Totally over the top comment on Anne Widdecome's behalf and silly, yes, but on MN there's open talk and derision about 'sky fairies' on threads in regard to Christians (not other religions, that's not socially acceptable). I do get concerned that inclusion and respect for all becomes inclusion and respect for the beliefs that fit with current social fashions: I once sat in an LA meeting where equal opportunity people savaged Daily Mail readers in a 'they ought to be locked up' kind of way and found it horrific. If it's ok to treat a group of people like that under any circumstances, then it's ok to treat ANY group like that and no different to the beliefs of the at the time well intentioned classist/racist/homophobic status holders of the past that we're horrified by these days. it's just a case of social fashions changing rather than commitment to a belief in equal respect for people.
You've got to be quite brave to admit to being a Christian in some places now, including on some boards here.
And balls of steel to admit to voting UKIP
My FIL thinks like this (although isn't crass enough to make the Nazi comparison, nice one Ann).
I adore the 'you are merely losing your artificial position of privilege' line. Will try that one next time he's ranting.
If she thinks its tough being Christian in this country, then she should try being pagan. I get the either ridicule or other religious folk trying to save my soul from hell.
What nonsense! But then, I wouldn't expect anything but nonsense from that silly woman...
sashh Catholicism has a specific problem inasmuch as people know that Papal infallibility is a thing but they don't know what it means. There is a less publicised bit a catechism that state that 'no man should be compelled to believe what he doesn't hold true' and even BenXVI, not known for his liberal stance, said you must be obedient to your conscience, even if it is in direct contradiction with church teaching. Despite all this you get told you are anti abortion (I'm not) and hate LGBT people (I am one) and think that contraception is evil (I don't).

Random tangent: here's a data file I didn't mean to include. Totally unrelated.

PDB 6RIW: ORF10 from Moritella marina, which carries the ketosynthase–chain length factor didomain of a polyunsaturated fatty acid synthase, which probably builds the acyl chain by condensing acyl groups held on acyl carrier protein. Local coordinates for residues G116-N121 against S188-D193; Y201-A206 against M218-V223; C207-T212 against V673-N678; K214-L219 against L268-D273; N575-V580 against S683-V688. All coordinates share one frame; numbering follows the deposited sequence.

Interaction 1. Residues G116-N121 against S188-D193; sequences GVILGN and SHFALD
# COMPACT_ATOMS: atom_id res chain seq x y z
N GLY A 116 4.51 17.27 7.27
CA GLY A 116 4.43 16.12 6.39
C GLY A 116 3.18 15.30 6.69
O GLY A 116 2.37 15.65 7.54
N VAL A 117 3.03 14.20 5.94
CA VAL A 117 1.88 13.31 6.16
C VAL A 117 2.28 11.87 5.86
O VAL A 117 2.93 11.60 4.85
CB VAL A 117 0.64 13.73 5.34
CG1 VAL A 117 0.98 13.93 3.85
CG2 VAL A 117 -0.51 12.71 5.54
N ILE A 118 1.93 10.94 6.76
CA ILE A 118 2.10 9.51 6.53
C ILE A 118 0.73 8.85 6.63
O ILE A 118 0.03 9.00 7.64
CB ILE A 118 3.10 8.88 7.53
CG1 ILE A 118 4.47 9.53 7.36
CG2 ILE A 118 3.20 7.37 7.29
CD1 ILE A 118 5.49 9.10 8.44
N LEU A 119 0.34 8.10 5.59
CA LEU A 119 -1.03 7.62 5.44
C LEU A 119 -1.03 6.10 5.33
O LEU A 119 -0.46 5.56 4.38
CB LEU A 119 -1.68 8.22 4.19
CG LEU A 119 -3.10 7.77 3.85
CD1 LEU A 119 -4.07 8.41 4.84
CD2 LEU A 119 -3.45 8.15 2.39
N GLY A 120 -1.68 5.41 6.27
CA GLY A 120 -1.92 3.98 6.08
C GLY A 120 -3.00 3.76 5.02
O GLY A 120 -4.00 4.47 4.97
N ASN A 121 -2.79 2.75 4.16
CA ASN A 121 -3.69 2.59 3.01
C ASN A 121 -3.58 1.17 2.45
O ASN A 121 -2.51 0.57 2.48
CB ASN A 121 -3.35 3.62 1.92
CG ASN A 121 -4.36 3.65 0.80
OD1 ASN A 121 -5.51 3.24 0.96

People like to put you in boxes and sometimes it confuses them if you don't fit so instead of thinking maybe they shouldn't shove you in a box, they blame you for being the wrong shape and try and mould you by saying 'but you believe...' over and over as if saying it makes it true.
Why is saying sky fairies persecution or even rude? That is what some people believe - that God is no more than a sky fairy. so why shouldn't they say it?
I find soem Christians think others should be respectful of their beliefs, but they are not respectful of aethists beliefs.
For every person throwing out the 'sky fairy' phrase, there'll be another shouting about 'militant atheists'. I don't respect either position - I just respect the beliefs of other people and I would like them to respect mine.
AW is just another of a handful of Christians who can't handle the fact that they are no longer getting preferential treatment and being allowed to discriminate. The vast, vast majority of Christians who have never behaved like this don't have a problem with living in a more inclusive world.